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Transplantation. 2001 Aug 27;72(4):706-11.

Omega-3 fatty acids enhance tumor necrosis factor-alpha levels in heart transplant recipients.

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  • 1Department of Cardiology, Research Institute for Internal Medicine, University of Oslo, Rikshospitalet, Norway. torbjorn.holm@klinmed.uio.no



Proinflammatory cytokines may contribute to clinical complications in heart transplant (HTx) recipients. Previous studies have shown immunomodulating effects of omega-3 fatty acids, but the results are somewhat conflicting. In this study, we examined plasma levels of tumor necrosis factor alpha (TNF-alpha), interleukin (IL) 10, and their relations to antioxidant vitamins in 45 HTx recipients before and after treatment with omega-3 fatty acids or placebo.


The patients were long-time survivors of heart transplantation, randomized in a double-blind fashion to receive omega-3 fatty acids (3.4 g/day) or placebo for 1 year. Plasma levels of cytokines were measured by enzyme immunoassays and vitamin A, vitamin E, and beta-carotene by high-performance liquid chromatography.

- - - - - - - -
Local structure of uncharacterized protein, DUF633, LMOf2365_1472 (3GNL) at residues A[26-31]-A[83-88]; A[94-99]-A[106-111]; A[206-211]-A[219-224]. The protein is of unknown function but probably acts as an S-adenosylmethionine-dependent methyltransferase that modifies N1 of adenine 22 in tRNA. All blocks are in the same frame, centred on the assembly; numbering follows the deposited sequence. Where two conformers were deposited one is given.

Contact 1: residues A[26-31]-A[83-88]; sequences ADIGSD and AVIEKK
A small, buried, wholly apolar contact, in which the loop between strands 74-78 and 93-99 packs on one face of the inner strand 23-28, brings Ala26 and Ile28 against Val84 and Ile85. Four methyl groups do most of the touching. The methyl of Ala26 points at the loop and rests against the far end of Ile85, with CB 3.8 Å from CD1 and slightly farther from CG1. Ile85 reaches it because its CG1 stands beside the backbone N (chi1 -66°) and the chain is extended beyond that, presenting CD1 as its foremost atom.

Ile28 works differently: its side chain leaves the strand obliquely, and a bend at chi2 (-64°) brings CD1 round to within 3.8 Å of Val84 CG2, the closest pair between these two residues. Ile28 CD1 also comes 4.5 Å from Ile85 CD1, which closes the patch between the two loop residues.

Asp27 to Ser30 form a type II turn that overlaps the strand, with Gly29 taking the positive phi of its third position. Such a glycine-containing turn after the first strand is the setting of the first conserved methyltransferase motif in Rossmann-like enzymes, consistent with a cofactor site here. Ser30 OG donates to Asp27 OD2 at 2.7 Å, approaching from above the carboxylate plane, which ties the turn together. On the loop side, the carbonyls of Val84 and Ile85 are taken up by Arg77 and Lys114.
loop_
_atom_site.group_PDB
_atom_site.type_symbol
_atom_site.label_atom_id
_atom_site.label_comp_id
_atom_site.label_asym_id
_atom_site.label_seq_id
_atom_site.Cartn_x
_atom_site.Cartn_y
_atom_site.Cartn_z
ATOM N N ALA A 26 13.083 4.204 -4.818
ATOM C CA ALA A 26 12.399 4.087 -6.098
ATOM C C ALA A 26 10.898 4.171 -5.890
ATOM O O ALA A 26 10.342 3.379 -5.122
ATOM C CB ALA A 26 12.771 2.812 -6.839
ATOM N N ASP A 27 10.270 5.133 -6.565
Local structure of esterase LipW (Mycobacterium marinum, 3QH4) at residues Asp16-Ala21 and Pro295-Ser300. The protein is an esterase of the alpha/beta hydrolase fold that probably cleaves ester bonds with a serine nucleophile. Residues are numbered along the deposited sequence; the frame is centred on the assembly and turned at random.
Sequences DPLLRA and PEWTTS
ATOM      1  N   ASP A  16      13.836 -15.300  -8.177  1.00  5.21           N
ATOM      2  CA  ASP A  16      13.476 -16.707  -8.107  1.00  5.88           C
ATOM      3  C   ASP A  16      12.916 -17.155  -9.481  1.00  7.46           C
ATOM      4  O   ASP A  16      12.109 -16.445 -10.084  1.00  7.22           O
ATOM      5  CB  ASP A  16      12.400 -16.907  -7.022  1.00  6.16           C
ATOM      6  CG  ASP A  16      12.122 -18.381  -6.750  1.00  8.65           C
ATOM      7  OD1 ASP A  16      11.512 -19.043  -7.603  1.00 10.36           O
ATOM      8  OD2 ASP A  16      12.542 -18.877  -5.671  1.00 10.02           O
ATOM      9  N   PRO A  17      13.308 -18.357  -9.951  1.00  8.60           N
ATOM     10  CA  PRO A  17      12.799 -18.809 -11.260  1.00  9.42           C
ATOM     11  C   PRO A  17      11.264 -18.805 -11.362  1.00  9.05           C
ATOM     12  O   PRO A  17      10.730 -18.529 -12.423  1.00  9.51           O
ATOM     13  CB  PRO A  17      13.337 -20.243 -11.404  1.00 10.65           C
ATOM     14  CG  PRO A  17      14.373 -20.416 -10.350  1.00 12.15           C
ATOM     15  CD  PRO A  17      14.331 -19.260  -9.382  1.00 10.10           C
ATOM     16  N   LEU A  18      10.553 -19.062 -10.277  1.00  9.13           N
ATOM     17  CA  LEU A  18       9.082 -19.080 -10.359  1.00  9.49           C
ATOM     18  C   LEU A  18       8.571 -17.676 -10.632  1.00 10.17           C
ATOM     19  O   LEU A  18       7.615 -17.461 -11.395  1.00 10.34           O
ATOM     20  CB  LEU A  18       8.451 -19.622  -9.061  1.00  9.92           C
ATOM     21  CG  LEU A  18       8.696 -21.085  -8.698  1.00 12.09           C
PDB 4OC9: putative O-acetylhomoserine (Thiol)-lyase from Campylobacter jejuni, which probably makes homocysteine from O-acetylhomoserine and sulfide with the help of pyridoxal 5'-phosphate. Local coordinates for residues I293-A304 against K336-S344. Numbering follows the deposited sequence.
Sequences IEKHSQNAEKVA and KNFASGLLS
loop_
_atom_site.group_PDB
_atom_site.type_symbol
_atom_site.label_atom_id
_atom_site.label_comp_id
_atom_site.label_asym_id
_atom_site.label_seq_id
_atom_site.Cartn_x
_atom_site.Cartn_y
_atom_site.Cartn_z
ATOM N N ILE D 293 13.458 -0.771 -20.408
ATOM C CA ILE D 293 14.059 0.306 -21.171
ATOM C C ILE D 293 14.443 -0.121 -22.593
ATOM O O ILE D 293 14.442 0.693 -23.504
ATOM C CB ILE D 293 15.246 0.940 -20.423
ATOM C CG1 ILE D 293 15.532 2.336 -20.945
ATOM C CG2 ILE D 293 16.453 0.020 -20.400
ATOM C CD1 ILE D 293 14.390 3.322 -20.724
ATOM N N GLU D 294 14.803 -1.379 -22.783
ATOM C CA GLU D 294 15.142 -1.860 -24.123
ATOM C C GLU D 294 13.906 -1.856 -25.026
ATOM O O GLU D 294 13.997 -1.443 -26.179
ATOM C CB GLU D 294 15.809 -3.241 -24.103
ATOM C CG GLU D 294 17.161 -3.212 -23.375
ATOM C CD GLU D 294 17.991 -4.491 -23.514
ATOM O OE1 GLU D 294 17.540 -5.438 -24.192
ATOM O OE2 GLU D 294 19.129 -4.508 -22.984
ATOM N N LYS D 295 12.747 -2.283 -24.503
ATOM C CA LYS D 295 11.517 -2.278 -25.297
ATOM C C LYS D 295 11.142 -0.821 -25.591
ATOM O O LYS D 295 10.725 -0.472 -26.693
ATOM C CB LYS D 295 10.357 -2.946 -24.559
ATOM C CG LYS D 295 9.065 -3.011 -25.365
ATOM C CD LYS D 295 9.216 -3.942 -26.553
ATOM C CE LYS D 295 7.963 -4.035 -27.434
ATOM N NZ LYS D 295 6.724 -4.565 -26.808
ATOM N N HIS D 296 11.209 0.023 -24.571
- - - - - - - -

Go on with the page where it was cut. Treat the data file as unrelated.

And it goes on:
In the omega-3, but not in the placebo group, there was a rise in the proinflammatory cytokine TNF-alpha (P<0.05), a decrease in the anti-inflammatory cytokine IL-10 (P=0.07), and a rise in TNF/IL-10 ratio (P<0.05) after 12 months, suggesting a proinflammatory net effect. In the omega-3 group, the increase in TNF-alpha was associated with an increase in eicosapentaenoic acid in plasma (r=0.58, P<0.02). During omega-3 fatty-acid treatment, but not during placebo, there was a decrease in vitamin E (P<0.05) and beta-carotene (P<0.05) levels, and the decrease in vitamin E was inversely correlated with the increase in TNF-alpha (r= -0.56, P<0.01). The rise in TNF-alpha levels during omega-3 fatty acids treatment was most pronounced in those patients with transplant coronary artery disease (P<0.04).


Our data suggest that omega-3 fatty acids in HTx recipients may change the balance between proinflammatory and anti-inflammatory cytokines in an inflammatory direction, possibly related to prooxidative effects of these fatty acids.

[PubMed - indexed for MEDLINE]
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